One of the hardest decisions we must make as a child, grandchild, or responsible relative to an elderly loved one is what to do when they reach the point in their life where they can no longer safely live on their own. That decision comes much sooner when your loved one suffers from some form of dementia. Dementia is the term used to categorize a group of symptoms relating to the progressive decline in a person’s mental abilities caused by a specific type of brain cell degeneration and damage. One of the most common diseases with dementia symptoms is Alzheimer’s disease.
Alzheimer’s is a progressive disease of the brain that gradually destroys memory and cognitive function. This is caused by an abnormal buildup of proteins in and around the brain cells and their connections, causing them to degenerate and eventually die at a rapid rate. Approximately 5.8 million people aged 65 and older in the United States alone are currently diagnosed with Alzheimer’s, and although it is considered to be a “disease of age”, Early-Onset Alzheimer’s, which affects people as young as 30 years old, makes up 6%-7% of that population. Regardless of age, this disease slowly causes the brain to atrophy, or shrink, as it destroys a person’s mental abilities.
There is a common misconception that Alzheimer’s is a deadly disease of the brain, but this is not necessarily true. The disease itself is not the cause of death for those who suffer from it until their end of life. As the disease destroys more and more brain cells, the symptoms become progressively worse. In its adolescence it noticeably affects a person’s memory and ability to concentrate or multitask. You may notice your loved one repeating questions or statements during conversation, or they lack the focus to hold a conversation all together. They begin to struggle with comprehending abstract concepts, especially numbers and mathematics. This becomes a serious issue as the disease progresses because as they lose their ability to perform mathematical functions, paying bills becomes an impossible task and they may forget that they even have bills to pay at all. As the disease matures it begins to have detrimental effects on the portion of the brain that controls cognitive abilities and fine motor skills.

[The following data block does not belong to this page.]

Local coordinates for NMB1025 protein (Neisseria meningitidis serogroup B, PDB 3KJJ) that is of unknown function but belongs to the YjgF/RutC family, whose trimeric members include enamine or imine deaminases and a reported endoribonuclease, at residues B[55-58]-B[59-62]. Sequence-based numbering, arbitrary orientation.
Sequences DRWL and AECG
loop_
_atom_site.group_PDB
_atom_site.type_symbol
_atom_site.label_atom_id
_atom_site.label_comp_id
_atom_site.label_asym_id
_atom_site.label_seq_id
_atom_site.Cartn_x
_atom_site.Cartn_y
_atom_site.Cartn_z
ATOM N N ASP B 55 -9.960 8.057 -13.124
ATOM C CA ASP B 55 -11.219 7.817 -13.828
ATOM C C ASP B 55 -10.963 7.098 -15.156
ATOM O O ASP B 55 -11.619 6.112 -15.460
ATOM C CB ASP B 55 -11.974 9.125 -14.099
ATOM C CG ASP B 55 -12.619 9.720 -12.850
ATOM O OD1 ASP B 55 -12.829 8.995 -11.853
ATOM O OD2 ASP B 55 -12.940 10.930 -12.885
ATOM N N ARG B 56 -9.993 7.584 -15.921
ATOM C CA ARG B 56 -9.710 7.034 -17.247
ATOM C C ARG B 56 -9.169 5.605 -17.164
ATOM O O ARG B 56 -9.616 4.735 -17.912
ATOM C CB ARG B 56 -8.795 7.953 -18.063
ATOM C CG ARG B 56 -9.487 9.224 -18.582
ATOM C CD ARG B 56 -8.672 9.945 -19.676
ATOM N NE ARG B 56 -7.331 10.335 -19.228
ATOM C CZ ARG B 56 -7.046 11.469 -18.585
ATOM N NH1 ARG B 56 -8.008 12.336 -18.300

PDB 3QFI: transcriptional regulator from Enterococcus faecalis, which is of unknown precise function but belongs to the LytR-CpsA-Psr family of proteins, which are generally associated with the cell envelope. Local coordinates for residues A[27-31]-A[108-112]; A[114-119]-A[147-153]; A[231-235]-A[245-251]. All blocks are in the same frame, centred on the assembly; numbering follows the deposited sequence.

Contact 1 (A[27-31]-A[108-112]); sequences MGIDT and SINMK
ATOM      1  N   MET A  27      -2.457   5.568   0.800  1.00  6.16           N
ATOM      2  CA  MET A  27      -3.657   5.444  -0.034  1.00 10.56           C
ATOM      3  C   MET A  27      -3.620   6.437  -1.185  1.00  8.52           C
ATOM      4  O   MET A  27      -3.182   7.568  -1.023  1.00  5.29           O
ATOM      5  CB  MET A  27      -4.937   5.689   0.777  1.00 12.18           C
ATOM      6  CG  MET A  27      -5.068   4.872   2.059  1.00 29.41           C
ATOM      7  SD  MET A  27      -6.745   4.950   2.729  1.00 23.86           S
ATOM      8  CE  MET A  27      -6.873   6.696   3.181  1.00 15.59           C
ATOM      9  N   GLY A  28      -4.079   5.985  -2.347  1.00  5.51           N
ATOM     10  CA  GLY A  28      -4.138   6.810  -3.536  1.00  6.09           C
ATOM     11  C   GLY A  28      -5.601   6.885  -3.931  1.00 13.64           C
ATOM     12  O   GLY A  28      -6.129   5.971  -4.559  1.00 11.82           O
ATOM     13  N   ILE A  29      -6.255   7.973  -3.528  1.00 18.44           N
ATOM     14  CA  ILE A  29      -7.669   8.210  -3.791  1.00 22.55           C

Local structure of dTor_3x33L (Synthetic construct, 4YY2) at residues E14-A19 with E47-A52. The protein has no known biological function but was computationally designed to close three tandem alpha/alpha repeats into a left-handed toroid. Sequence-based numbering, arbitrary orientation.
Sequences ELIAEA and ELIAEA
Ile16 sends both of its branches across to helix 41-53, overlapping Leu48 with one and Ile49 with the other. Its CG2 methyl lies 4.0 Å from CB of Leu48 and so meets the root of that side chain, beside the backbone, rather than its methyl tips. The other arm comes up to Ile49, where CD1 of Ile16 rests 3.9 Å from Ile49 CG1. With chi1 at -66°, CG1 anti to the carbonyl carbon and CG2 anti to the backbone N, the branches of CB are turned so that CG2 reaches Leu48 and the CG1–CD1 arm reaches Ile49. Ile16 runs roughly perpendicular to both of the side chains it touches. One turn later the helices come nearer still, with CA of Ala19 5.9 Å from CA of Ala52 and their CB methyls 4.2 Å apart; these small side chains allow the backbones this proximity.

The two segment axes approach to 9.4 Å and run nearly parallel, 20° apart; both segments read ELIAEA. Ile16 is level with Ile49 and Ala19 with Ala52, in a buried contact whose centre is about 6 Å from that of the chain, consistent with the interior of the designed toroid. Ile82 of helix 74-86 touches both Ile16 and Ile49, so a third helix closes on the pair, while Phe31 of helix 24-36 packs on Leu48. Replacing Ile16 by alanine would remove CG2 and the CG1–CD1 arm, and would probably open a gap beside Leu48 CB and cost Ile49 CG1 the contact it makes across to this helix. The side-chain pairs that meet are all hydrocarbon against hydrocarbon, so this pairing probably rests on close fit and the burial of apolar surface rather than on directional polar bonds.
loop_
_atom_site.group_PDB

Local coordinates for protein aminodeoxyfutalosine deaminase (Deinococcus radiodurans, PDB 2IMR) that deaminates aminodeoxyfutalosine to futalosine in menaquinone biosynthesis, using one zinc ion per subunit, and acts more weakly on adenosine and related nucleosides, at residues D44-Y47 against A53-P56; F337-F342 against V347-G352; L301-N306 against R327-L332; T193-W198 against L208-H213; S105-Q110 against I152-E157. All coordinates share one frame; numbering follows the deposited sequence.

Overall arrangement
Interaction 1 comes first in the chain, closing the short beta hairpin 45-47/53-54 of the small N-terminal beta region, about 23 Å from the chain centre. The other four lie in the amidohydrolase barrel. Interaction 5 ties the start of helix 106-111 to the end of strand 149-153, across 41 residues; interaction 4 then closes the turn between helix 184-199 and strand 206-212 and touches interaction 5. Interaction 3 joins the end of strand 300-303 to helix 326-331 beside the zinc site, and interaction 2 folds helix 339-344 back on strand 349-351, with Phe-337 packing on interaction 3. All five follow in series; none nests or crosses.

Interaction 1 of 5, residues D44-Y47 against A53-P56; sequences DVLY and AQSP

At this stage it is common for your loved one to lose the ability to perform familiar tasks like:
- dressing themselves
Eventually the debilitating effects on the brain leave your loved one unable to perform any task or motor skill on their own, including feeding themselves, swallowing food or drink, and moving any body part.